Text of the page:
A health authority in the UK broke the law by handing over the sensitive medical data of about 1.6 million patients to artificial intelligence company Google DeepMind as part of a clinical safety trial.
The Information Commissioner’s Office on Monday said the Royal Free NHS Foundation Trust had not complied with the Data Protection Act when it turned over the sensitive medical data.
Elizabeth Denham, the commissioner, said the trust had been asked to sign an undertaking committing it to changes to ensure it was acting in accordance with the law. Her office, which has the power to impose fines but did not do so in this case, said it would be working with the trust to make sure that happened.
In a blog post, Ms Denham asked what lessons could be learned from the case as organisations “increasingly look to unlock the huge potential that creative uses of data can have for patient care”.
Under a 2015 agreement, the trust handed over about 1.6 million records, including information on individuals who had presented for treatment in the previous five years for tests, as well as electronic patient radiology records.
The purpose was to carry out clinical safety testing as part of the development of a new clinical detection and diagnosis application for the trust in relation to acute kidney injury.
The platform was formalised into a mobile application, known as Streams. Streams moved to live deployment in February this year and it is now in active use by Royal Free clinicians.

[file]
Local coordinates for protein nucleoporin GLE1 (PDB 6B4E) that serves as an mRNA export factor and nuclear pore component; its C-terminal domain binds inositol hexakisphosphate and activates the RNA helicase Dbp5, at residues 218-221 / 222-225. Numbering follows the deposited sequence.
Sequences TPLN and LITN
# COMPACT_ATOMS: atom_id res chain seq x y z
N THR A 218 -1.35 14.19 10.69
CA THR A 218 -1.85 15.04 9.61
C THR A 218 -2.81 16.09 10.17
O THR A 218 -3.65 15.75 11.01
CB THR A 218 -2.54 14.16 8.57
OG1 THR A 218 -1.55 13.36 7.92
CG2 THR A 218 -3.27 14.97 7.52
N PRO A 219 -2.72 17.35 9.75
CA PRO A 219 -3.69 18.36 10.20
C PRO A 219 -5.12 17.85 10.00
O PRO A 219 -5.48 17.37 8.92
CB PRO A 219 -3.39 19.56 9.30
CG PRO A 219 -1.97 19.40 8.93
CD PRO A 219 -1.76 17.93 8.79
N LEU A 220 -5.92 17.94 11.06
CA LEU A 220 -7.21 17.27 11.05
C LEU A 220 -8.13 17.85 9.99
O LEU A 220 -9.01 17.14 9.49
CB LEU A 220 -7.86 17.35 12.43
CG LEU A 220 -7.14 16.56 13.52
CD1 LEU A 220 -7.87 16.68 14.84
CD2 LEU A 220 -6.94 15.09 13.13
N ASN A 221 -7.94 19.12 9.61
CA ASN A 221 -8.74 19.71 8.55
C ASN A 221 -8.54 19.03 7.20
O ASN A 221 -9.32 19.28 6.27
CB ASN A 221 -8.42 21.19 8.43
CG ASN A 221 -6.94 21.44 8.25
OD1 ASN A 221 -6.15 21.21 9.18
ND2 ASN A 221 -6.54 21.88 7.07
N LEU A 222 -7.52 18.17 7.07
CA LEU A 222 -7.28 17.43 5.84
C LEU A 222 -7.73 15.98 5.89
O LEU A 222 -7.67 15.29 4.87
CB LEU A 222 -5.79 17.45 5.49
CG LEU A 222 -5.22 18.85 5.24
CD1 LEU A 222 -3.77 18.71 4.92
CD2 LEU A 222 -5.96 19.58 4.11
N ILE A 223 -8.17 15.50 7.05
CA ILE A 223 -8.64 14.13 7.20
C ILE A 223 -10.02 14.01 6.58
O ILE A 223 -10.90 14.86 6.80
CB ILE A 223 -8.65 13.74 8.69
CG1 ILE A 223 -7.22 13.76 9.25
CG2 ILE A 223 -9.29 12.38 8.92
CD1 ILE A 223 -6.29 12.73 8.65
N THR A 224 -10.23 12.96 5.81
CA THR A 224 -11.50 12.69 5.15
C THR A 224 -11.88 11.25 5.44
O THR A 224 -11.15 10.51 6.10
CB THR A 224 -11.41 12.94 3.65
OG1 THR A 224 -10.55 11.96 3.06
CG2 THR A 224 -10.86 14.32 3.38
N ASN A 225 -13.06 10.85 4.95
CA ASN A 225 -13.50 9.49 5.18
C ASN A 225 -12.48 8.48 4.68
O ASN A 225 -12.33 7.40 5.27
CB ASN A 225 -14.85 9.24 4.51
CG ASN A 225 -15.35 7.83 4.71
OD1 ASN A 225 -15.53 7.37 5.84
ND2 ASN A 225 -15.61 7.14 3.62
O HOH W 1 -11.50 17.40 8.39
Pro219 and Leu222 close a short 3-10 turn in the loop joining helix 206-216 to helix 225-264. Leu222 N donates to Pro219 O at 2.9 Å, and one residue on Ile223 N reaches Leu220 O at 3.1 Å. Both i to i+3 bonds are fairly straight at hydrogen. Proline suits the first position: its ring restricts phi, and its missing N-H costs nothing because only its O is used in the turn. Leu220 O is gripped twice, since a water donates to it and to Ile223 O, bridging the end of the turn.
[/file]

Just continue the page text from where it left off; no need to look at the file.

The app sends an alert to a clinician’s smartphone if a patient’s condition deteriorates and allows them to view a patient’s medical records.
It has been reported that DeepMind was allowing the Royal Free to use the patient monitoring smartphone app for free, but that it would have to pay a “service fee” if DeepMind ended up providing more than £15,000 in “support” per month.
This would likely involve computing power and DeepMind staff costs. The Royal Free told Business Insider last month it had not yet paid DeepMind any fees.
Ms Denham said it was welcome that the trial looked to have been positive.
“But what stood out to me on looking through the results of the investigation is that the shortcomings we found were avoidable. The price of innovation didn’t need to be the erosion of legally ensured fundamental privacy rights,” she wrote.
In her findings, the commissioner said the Royal Free had not to her satisfaction evidenced a valid legal condition for processing the sensitive personal data during the clinical safety testing phase.
DeepMind also processed the 1.6 million partial patient records for the purpose of clinical safety testing without those patients having been informed.
Ms Denham also said the processing of patient records by DeepMind “significantly differs” from what the patients might reasonably have expected to happen to their data when presenting at the Royal Free for treatment.
The mechanisms to inform those patients that their data would be used in the clinical safety testing of the Streams application were “inadequate”.
The processing was neither fair nor transparent and was not lawful under data protection legislation, the commissioner found.
DeepMind was founded in London in 2010 and was acquired by Google in 2014.
In a statement, the company said: “We were almost exclusively focused on building tools that nurses and doctors wanted, and thought of our work as technology for clinicians rather than something that needed to be accountable to and shaped by patients, the public and the NHS as a whole.
“We got that wrong, and we need to do better.”